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White Wine Introduction

by Staff Writer - C. Barnett | May 21, 2012

White wine grapes are a dominant factor in determining a wine’s final taste. Different white wine grape varieties have different aromas, colors and flavors. White wine grapes varietal (varietal means that a wine is produced from one variety of grape and carries the name of that grape) character is fairly predictable within limits. A winemaker’s techniques can influence the wine’s final taste, but it is not always precise. White wines are mostly made of white grapes and they are made without skins or seeds. The skins are separated from the juice and yeast is added for fermentation (fermentation is the process that turns grapes or grape juice into wine).

White wines are made from the grape juice of green, gold or yellow colored grapes or from just the juice (not the skin) of select red grapes. White wine traditionally has a yellowish gold color. White wines are characterized as crisp, dry, fruity, light, semi-sweet and sweet. One of the more familiar tastes is the oaky flavor of some Chardonnay wines that are aged in oak barrels. White wines are typically a good place for new wine drinkers to start since white wines are initially pleasant to novices and they often tend to be sweeter.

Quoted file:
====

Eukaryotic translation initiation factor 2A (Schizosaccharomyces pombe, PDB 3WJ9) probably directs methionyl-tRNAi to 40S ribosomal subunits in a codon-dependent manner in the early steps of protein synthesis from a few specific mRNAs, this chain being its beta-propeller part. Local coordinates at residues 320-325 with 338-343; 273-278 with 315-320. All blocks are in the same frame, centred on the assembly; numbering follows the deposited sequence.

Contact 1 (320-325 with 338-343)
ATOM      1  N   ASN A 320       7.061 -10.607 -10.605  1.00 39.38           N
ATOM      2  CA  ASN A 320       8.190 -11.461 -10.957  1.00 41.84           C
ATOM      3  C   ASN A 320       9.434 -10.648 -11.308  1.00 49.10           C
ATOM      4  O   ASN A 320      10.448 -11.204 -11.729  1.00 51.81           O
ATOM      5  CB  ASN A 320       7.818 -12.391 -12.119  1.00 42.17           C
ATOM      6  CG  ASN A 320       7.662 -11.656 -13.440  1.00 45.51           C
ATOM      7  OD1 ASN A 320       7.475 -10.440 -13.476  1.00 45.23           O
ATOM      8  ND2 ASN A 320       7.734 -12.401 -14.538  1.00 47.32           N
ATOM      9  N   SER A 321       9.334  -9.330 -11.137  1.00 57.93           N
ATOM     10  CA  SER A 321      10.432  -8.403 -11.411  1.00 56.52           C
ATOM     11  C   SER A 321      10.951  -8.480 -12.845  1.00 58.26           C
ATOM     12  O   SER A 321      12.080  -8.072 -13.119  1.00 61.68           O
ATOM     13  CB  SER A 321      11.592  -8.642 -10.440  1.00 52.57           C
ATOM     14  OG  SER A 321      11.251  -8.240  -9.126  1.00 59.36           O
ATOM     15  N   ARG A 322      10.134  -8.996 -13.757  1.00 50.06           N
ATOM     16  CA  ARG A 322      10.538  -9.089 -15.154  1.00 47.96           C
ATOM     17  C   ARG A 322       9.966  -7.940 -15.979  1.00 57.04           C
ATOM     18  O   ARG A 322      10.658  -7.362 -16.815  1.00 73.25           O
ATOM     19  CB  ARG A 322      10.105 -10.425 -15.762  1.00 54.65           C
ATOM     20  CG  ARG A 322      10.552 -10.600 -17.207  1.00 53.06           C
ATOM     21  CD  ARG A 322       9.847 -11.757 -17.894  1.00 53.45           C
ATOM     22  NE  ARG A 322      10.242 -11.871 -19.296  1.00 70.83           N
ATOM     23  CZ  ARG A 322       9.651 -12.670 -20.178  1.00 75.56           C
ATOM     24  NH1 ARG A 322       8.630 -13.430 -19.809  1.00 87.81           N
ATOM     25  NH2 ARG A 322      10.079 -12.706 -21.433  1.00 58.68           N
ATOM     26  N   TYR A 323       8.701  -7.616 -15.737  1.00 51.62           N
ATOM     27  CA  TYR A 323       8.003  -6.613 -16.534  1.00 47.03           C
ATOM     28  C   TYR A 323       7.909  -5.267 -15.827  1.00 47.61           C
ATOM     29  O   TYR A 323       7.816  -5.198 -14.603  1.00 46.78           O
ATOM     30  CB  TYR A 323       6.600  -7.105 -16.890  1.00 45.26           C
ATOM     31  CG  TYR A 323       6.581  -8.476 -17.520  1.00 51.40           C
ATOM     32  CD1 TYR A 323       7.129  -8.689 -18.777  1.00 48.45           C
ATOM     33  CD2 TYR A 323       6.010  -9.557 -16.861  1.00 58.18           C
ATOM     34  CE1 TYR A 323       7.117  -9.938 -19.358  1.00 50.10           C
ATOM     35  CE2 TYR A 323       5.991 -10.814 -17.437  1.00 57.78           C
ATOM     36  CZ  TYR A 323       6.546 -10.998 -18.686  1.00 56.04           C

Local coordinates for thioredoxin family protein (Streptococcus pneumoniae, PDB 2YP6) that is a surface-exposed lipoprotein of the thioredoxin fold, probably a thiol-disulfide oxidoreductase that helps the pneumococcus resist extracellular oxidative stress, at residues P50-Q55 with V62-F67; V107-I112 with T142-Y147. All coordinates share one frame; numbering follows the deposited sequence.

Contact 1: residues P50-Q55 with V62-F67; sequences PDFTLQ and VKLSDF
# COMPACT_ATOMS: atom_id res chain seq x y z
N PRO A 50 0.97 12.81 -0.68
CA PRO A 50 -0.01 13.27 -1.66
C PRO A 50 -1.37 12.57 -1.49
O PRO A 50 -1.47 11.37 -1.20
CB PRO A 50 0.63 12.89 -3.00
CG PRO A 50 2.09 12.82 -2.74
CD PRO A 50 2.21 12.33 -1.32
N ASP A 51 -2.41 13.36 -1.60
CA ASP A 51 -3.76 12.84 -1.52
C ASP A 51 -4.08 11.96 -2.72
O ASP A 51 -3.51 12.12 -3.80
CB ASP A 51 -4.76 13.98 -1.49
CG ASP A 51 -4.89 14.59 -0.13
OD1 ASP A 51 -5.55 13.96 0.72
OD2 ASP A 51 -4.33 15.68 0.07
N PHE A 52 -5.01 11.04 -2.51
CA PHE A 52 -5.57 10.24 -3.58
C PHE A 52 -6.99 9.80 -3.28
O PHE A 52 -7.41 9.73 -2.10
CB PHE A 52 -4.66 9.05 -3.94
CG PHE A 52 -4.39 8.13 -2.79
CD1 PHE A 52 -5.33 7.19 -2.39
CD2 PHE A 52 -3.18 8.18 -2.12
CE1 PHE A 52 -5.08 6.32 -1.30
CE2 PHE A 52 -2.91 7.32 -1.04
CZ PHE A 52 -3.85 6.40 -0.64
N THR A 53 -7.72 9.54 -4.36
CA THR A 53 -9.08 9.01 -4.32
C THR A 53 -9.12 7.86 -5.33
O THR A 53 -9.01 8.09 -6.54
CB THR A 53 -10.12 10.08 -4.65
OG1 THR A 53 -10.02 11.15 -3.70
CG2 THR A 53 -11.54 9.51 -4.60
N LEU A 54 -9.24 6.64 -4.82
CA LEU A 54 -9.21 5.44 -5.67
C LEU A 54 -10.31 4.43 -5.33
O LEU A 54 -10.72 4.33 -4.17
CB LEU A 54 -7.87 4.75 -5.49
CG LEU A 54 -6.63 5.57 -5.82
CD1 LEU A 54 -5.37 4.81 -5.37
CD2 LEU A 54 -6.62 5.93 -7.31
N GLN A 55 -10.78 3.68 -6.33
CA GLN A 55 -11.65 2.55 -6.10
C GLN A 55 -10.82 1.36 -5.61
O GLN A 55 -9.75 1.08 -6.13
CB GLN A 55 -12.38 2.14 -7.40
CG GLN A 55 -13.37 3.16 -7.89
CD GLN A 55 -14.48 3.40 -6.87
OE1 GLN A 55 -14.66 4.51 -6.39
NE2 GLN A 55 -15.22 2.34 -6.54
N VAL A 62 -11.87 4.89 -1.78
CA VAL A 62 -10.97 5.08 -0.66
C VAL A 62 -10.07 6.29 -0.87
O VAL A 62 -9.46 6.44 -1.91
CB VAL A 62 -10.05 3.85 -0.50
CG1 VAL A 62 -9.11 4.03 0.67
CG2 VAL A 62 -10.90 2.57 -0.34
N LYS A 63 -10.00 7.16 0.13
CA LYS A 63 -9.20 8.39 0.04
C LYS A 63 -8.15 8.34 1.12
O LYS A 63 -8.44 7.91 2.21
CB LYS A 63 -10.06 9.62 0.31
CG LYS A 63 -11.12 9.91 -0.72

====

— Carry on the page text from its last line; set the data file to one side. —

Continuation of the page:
Common White Wine Flavor Descriptions

Apple, Butter, Citrus, Earthy, Floral, Grapefruit, Herb, Honey, Lemon, Lime, Melon, Pear and Pineapple.


White Wine can be characterized by its body-type, such as light-bodied, medium bodied or full-bodied. Light Bodied White Wines are Pinot Gris (also called Pinot Grigio) and Pinot Blanc. Medium-Bodied White Wines are Chenin Blanc and Sauvignon Blanc. A Full-Bodied White Wine is a Chardonnay that has been barrel fermented and aged in oak.


If only one variety (such as Chardonnay or Gewurztraminer) is noted on the wine label, then the wine is called a varietal (varietal means that a wine is produced from one variety of grape and carries the name of that grape). European and old-world countries tend to label their wine by region, while new world wine is most often labeled with grape variety. Some of the main white wine varietals that you are likely to encounter are: Chardonnay, Chenin Blanc, Gewurztraminer, Moscato, Pinot Grigio, Riesling, Sauvignon Blanc, Semillon and Viognier.

White Wine and Food

White wines are traditionally consumed with lighter meals such as breakfast, lunch, smaller dinners, appetizers, or as an aperitif (a drink served before a meal to stimulate the appetite). White wine is usually more refreshing and lighter in both style and taste than the majority of their red wine counterparts. This makes white wine an ideal choice for spring and summer occasions. One of the general food pairing rules is that white wines tend to go best with fish and white meats, like chicken and pork. The old standard of white wine with white meat still holds true in many instances; but there are many exceptions to this rule, and you should let your individual taste preferences decide which white wines to pair with your food selections.

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